Sunday, July 30, 2017

Blood Sweat and Tears

As Sherlock sits patiently and quietly to attention for his food, here in my world all is calm and well...meanwhile one of my friends has experience volunteering in clean-up crews at dog hoarding situations, and they were kind enough to talk to me a little bit about what it's like. It's not easy, for sure.
I took a day off work to help out with an urgent cleanup of a dog hoarding situation posted on social media: dogs to be rescued, neutered and the location cleaned. I’ve helped out with hoarding situations before, but this time the sheer numbers took me by surprise….

I got the necessary gear together: wellies, rubber gloves, face mask, rain-wear combo, cap, 2 shovels, towels and a change of clothes. The weather forecast said cloudy with intermittent rain, temperatures around 27 degrees centigrade. At least it wasn’t the glaring summer sun…

When I got there, the dogs had all been carried out of the house, so it looked pretty derelict: the only difference was the crud covering the floor. Foul air, cobwebs on the ceiling, holes in the wall, cockroaches and other insects crawling around, vile stench in the humidity and heat: nobody said a word. Just to think of the dogs and their owner stuck in this, living in this. Nothing but a deep sense of pity welled up, nothing more, nothing less. One thing I’ve learned from volunteering over the years is that no matter how bad it is, if you want to help make things better, you just have to knuckle down and get on with it, meet the challenge head on.

My job is not to pass judgement here, just to break up the rock-hard excrement covering the floor, bag it up and carry it out. Shallow places it was 15cm deep, some parts there was a 40cm deep felted crud of trodden turd mixed with dog hair, so dried and hardened even a shovel wouldn’t go in: I ended up breaking the sod with a Japanese hoe (a cross between a pick-axe and a shovel).

Swinging it high only broke in 5cm deep: if I swung harder it got stuck in the crud and I’d get winded quickly, but if I held back it would take days…and then there was the trash stuck in the crap: magazines, plastic bottles, empty cans, plates, pots, even a folding chair and a toilet seat…the bags of dog food were the worst, the feces somehow didn’t dry so well around and pulling them out there was this mud-sucking feel and completely revolting smell wafting up. Some of the other volunteers ended up throwing up…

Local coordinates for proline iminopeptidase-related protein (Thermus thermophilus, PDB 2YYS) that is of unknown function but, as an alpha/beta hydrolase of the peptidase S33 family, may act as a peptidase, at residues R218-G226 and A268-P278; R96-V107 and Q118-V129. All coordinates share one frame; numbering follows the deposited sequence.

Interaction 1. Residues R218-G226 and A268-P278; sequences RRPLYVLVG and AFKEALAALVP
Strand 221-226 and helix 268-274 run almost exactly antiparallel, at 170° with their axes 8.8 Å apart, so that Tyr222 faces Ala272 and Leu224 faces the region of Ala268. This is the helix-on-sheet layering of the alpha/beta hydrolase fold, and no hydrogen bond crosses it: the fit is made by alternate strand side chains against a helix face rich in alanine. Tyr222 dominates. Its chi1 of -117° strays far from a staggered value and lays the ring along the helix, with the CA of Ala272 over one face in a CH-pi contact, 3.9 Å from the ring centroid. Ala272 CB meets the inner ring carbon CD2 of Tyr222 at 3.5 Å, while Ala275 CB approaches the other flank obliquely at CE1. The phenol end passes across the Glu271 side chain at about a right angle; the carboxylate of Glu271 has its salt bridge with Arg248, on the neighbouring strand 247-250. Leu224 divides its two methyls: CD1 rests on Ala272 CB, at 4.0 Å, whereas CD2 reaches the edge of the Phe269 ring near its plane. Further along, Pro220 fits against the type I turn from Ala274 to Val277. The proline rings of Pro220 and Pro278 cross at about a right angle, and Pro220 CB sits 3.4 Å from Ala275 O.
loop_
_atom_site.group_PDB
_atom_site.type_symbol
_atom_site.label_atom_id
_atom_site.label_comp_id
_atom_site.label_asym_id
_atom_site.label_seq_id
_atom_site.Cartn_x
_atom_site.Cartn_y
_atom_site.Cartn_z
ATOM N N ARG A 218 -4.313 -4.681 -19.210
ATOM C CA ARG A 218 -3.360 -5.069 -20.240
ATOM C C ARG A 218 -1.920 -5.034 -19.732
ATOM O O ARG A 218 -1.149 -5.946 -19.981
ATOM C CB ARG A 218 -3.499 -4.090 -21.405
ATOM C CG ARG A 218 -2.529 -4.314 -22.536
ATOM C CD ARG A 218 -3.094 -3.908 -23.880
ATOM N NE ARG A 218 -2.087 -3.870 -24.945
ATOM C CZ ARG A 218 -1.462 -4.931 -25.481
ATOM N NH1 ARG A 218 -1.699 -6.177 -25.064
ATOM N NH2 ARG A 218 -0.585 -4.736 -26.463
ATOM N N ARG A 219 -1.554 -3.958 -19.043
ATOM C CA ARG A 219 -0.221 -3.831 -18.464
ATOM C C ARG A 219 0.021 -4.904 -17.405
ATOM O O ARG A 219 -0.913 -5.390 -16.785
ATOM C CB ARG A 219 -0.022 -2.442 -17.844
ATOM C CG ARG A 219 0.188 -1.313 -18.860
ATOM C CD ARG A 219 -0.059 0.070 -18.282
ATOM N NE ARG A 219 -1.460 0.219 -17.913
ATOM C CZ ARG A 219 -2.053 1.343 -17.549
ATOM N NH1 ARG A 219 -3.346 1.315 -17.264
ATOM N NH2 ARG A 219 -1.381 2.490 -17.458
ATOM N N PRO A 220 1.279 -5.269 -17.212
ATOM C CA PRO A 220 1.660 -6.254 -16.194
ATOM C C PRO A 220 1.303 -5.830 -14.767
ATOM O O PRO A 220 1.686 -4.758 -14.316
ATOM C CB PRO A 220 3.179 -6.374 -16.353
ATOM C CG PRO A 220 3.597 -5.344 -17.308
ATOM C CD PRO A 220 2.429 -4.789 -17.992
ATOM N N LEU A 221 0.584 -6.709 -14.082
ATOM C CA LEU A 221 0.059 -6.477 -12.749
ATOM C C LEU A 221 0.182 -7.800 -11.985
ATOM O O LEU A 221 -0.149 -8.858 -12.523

Wearing rain-gear with all this hard work in the humidity and summer heat gets really dangerous, with heatstroke a constant threat. We were all taking care of each other, double-checking faces and gestures for signs of fatigue, encouraging each other to take a break and drink: there was a natural flow of working together, supportive and unanimous. “Here, let me take over,” another female volunteer said as I stopped to catch my breath. She encouraged me to take a break, picking up the hoe. I had been worried about not finishing on time, but we got into the swing of things as time went on and established a smooth working pace by the afternoon. Everyone was exhausted. Flushed with exertion. Bathed in sweat. I was covered in excrement. One step short of heatstroke. …

We did our best to clean the place up. Nevertheless, knowing that some dogs were going back to live in what were still rather unsanitary conditions left me with an unspeakable sense of helplessness and a keen awareness of the limits of my declining physical strength - it was a hard day.
Sherlock meanwhile has earned his bowl of konbu soup with radish, cabbage, carrots, tomatoes, pumpkin, yam and kibble...Mummy will be picking up poops in the garden tomorrow...dogs are worth the work, all sentient beings are worth the loving and caring. Spread the love as best you can!

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